(This article belongs to the Special Issue Biotechnology in Animals' Management, Health and Welfare)
Figures

Figure 1

Open AccessArticle Environmental Impact and Relative Invasiveness of Free-Roaming Domestic Carnivores—a North American Survey of Governmental Agencies
Animals 2017, 7(10), 78; doi:10.3390/ani7100078
Received: 21 August 2017 / Revised: 6 October 2017 / Accepted: 9 October 2017 / Published: 14 October 2017
PDF Full-text (1572 KB) | HTML Full-text | XML Full-text | Supplementary Files
Abstract
A survey of the United States and Canadian governmental agencies investigated the environmental impact and relative invasiveness of free-roaming domestic non-native carnivores—dogs, cats, and ferrets. Agencies represented wildlife, fish, game, natural or environmental resources, parks and recreation, veterinary and human health, animal control,
[...] Read more.
A survey of the United States and Canadian governmental agencies investigated the environmental impact and relative invasiveness of free-roaming domestic non-native carnivores—dogs, cats, and ferrets. Agencies represented wildlife, fish, game, natural or environmental resources, parks and recreation, veterinary and human health, animal control, and agriculture. Respondents were asked to document the number and frequency of sightings of unconfined animals, evidence for environmental harm, and the resulting “degree of concern” in their respective jurisdictions. Results confirmed the existence of feral (breeding) cats and dogs, documenting high levels of concern regarding the impact of these animals on both continental and surrounding insular habitats. Except for occasional strays, no free-roaming or feral ferrets were reported; nor were there reports of ferrets impacting native wildlife, including ground-nesting birds, or sensitive species. This is the first study to report the relative impact of free-roaming domestic carnivores. Dogs and cats meet the current definition of “invasive” species, whereas ferrets do not. Differences in how each species impacts the North American environment highlights the complex interaction between non-native species and their environment. Public attitudes and perceptions regarding these species may be a factor in their control and agency management priorities. Full article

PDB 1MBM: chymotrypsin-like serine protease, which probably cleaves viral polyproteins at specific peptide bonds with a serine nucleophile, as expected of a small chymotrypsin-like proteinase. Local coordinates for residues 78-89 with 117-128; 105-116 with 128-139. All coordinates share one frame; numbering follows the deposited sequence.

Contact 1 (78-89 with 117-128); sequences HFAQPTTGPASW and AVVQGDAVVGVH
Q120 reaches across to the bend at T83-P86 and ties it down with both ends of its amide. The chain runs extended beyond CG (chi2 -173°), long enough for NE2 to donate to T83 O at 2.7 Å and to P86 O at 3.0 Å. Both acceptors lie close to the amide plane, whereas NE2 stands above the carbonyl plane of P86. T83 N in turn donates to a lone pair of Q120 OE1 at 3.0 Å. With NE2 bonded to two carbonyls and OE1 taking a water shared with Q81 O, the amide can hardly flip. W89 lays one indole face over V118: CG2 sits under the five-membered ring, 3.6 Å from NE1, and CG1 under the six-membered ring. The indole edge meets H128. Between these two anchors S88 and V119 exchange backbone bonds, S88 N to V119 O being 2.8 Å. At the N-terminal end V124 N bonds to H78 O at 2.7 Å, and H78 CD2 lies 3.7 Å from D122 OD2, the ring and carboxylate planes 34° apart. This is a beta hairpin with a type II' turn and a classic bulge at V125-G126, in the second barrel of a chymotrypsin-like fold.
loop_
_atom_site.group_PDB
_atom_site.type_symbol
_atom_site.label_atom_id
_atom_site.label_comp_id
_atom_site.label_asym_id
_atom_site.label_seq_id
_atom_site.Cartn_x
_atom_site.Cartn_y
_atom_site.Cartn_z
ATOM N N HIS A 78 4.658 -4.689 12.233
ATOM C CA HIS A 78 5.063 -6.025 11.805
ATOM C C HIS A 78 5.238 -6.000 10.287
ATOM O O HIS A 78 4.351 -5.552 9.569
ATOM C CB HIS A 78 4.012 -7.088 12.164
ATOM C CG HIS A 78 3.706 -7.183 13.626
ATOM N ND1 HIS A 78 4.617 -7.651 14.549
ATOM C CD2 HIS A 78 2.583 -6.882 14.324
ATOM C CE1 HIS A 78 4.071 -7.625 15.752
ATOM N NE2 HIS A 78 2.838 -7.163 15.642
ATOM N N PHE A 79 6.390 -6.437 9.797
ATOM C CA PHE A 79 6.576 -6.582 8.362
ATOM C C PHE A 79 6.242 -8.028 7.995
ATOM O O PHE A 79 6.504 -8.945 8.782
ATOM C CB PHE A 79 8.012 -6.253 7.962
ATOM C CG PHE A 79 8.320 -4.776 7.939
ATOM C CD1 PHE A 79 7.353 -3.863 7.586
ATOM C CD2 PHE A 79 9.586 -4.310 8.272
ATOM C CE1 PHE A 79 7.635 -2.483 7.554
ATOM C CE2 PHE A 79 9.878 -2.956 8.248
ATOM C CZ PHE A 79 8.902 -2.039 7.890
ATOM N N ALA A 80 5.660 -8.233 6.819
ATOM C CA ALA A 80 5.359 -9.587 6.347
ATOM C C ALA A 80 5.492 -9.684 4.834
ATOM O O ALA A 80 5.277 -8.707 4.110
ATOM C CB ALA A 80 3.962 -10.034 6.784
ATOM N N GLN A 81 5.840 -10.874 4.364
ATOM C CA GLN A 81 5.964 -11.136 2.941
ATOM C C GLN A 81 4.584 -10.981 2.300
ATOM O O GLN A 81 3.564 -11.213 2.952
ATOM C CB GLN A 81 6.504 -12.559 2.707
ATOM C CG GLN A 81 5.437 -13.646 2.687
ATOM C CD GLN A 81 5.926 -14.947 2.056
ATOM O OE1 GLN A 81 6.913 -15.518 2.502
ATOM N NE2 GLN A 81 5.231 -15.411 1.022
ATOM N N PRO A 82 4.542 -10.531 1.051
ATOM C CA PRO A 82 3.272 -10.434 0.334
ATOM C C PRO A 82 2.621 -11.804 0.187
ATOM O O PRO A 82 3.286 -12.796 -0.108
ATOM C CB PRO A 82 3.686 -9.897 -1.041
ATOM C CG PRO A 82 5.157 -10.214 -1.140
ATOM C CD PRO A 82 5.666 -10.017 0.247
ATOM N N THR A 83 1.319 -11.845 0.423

(This article belongs to the Special Issue Animal Management in the 21st Century)
Figures

Figure 1

Back to Top